Remember that not every user has a graphic environment with a mouse or other pointing device. Some users will rely on keyboards or voice input hardware and software to navigate on the web. Adding an access key specification for links and navigation buttons will improve the accessibility of your page.
For example, the following coding allows a user to select the letter "F" either by using a keyboard or voice input in order to follow the link:
Use tables to display information that is truly tabular, such as data.
Use <TH> tags to define column and row headers, and <CAPTION> tags to describe the contents of the table. This is so that screen readers can navigate the columns rather than simply read the page from left to right across columns. The following is an example of table coding that allows easier navigation by a screen reader:
The W3C recommends using CSS to define the layout of your page. Use tables to lay out your page only if the information on the screen will make sense when read from left to right. If your page does not make sense when read from left to right, then provide an alternate version that can be read by a screen reader.
People using screen readers will generally tab through links on a page, rather than reading the entire page line by line. Therefore, links that are not descriptive (such as "click here") are not helpful for users using a screen reader. Make sure that links make sense out of context to make navigation by screen reader much easier.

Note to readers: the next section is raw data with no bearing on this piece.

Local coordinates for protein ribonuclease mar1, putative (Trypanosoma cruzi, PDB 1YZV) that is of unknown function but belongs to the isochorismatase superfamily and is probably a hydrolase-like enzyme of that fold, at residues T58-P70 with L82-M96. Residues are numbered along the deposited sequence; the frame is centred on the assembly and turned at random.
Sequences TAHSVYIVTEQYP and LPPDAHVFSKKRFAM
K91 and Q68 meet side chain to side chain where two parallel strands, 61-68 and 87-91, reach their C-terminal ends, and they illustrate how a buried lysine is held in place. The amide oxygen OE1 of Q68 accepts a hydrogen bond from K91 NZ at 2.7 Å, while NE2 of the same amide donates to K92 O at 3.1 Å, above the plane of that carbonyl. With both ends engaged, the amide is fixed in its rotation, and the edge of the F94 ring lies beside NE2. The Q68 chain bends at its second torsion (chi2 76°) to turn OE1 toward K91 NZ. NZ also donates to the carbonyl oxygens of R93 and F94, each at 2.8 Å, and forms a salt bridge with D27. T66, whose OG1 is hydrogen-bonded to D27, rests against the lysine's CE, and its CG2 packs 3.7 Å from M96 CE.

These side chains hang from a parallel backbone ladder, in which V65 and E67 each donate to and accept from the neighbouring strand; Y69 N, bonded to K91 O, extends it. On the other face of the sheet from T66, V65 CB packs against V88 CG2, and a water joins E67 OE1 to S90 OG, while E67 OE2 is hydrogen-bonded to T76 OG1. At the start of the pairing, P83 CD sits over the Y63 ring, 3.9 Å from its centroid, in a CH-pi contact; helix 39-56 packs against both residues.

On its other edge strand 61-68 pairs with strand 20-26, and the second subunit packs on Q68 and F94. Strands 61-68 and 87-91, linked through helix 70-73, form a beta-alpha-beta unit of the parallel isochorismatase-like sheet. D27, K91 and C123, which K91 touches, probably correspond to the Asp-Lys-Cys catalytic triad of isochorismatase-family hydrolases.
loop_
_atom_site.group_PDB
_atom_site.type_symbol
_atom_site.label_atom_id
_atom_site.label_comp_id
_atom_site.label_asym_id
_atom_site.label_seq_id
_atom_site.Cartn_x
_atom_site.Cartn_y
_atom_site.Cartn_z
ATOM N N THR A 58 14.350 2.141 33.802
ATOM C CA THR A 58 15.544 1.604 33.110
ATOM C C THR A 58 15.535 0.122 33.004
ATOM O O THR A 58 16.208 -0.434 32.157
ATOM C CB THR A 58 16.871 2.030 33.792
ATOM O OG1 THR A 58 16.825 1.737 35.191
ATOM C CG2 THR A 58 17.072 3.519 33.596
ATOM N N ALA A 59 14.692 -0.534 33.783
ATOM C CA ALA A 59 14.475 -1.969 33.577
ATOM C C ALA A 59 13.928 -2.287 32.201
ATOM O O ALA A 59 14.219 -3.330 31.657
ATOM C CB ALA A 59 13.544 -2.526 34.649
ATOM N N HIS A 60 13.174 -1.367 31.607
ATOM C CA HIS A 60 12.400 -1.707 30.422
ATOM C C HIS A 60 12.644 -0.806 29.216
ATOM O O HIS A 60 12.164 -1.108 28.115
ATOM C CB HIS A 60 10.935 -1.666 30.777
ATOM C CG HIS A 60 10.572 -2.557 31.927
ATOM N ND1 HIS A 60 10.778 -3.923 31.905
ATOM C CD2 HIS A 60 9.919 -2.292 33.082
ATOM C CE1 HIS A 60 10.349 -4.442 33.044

Examples of free validators include:
Adaptive Technology Resource Center. Adaptive Technology Resource Center. April 2001. University of Toronto. 24 Nov. 2001
Casey, Carol. "Accessibility in the Virtual Library: Creating Equal Opportunity Web Sites." Information Technology and Libraries (March 1999): 22-25.
Center for Applied Special Technology. Bobby 3.2. 26 October 2001 http://www.cast.org/bobby.
Dougherty, Robert, and Alex Wade. Vischeck Color Blindness Simulator. 27 November 2001. http://vischeck.com/vischeckURL.php3.
Forgrave, Sarah, and Lynne E. F. McKechnie. "Online On Ramps: A Pilot Study Evaluation of the Accessibility of Canadian Public Library Web Sites to Visually and Hearing Challenged Users." In Beyond the Web: Technology, Knowledge, and People: Proceedings of the 29th Annual Conference of the Canadian Association for Information Science, 27-29 May 2001. Ed. D. Grant. Universite Laval, Quebec: 289-296.
Kautzman, Amy M. "Virtuous, Virtual Access: Making Web Pages Accessible to People with Disabilities." Searcher 6.6 (June 1998): 42-50.
Lescher, John. "Designing Web Sites for the Blind." EContent (April/May 2000): 14-23.
Nielsen, Jacob. "Accessibility for Users with Disabilities." In Designing Web Usability. Indianapolis: New Riders Publishing, 2000: 296-311. World Wide Web Consortium. Checklist of Checkpoints for Web Content Accessibility Guidelines 1.0. 26 Nov. 2001 http://www.w3.org/TR/WAI-WEBCONTENT/full-checklist.html.
World Wide Web Consortium. Techniques for Web Content Accessibility Guidelines 1.0. 26 Nov. 2001 http://www.w3.org/TR/WAI-WEBCONTENT-TECHS.